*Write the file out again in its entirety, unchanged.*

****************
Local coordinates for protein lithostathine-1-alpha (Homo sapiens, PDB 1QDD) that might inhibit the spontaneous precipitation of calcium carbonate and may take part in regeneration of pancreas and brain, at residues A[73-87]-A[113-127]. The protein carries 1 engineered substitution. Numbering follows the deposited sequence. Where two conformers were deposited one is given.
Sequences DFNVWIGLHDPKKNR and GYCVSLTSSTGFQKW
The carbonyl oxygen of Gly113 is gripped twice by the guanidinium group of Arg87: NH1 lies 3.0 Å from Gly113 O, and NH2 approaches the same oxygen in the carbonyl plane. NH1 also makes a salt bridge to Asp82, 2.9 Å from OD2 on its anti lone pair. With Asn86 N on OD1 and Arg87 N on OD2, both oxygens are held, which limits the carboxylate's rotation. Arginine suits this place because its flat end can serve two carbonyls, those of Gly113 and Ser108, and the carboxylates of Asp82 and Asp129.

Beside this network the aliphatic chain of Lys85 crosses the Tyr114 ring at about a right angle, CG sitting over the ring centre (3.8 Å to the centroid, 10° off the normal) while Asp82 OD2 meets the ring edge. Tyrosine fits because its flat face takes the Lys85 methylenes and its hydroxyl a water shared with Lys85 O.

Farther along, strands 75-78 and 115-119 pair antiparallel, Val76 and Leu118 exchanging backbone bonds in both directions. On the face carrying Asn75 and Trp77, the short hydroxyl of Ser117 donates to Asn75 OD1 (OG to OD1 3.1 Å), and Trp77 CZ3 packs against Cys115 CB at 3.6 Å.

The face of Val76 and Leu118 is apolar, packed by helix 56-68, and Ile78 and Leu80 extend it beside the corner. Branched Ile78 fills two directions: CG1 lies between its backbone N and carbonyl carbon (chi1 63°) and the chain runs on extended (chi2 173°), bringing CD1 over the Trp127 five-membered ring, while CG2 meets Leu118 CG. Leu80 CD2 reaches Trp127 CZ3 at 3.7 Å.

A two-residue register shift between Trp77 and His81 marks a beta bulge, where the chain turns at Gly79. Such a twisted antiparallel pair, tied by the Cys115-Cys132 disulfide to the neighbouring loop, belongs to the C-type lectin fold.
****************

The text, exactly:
Local coordinates for protein lithostathine-1-alpha (Homo sapiens, PDB 1QDD) that might inhibit the spontaneous precipitation of calcium carbonate and may take part in regeneration of pancreas and brain, at residues A[73-87]-A[113-127]. The protein carries 1 engineered substitution. Numbering follows the deposited sequence. Where two conformers were deposited one is given.
Sequences DFNVWIGLHDPKKNR and GYCVSLTSSTGFQKW
The carbonyl oxygen of Gly113 is gripped twice by the guanidinium group of Arg87: NH1 lies 3.0 Å from Gly113 O, and NH2 approaches the same oxygen in the carbonyl plane. NH1 also makes a salt bridge to Asp82, 2.9 Å from OD2 on its anti lone pair. With Asn86 N on OD1 and Arg87 N on OD2, both oxygens are held, which limits the carboxylate's rotation. Arginine suits this place because its flat end can serve two carbonyls, those of Gly113 and Ser108, and the carboxylates of Asp82 and Asp129.

Beside this network the aliphatic chain of Lys85 crosses the Tyr114 ring at about a right angle, CG sitting over the ring centre (3.8 Å to the centroid, 10° off the normal) while Asp82 OD2 meets the ring edge. Tyrosine fits because its flat face takes the Lys85 methylenes and its hydroxyl a water shared with Lys85 O.

Farther along, strands 75-78 and 115-119 pair antiparallel, Val76 and Leu118 exchanging backbone bonds in both directions. On the face carrying Asn75 and Trp77, the short hydroxyl of Ser117 donates to Asn75 OD1 (OG to OD1 3.1 Å), and Trp77 CZ3 packs against Cys115 CB at 3.6 Å.

The face of Val76 and Leu118 is apolar, packed by helix 56-68, and Ile78 and Leu80 extend it beside the corner. Branched Ile78 fills two directions: CG1 lies between its backbone N and carbonyl carbon (chi1 63°) and the chain runs on extended (chi2 173°), bringing CD1 over the Trp127 five-membered ring, while CG2 meets Leu118 CG. Leu80 CD2 reaches Trp127 CZ3 at 3.7 Å.

A two-residue register shift between Trp77 and His81 marks a beta bulge, where the chain turns at Gly79. Such a twisted antiparallel pair, tied by the Cys115-Cys132 disulfide to the neighbouring loop, belongs to the C-type lectin fold.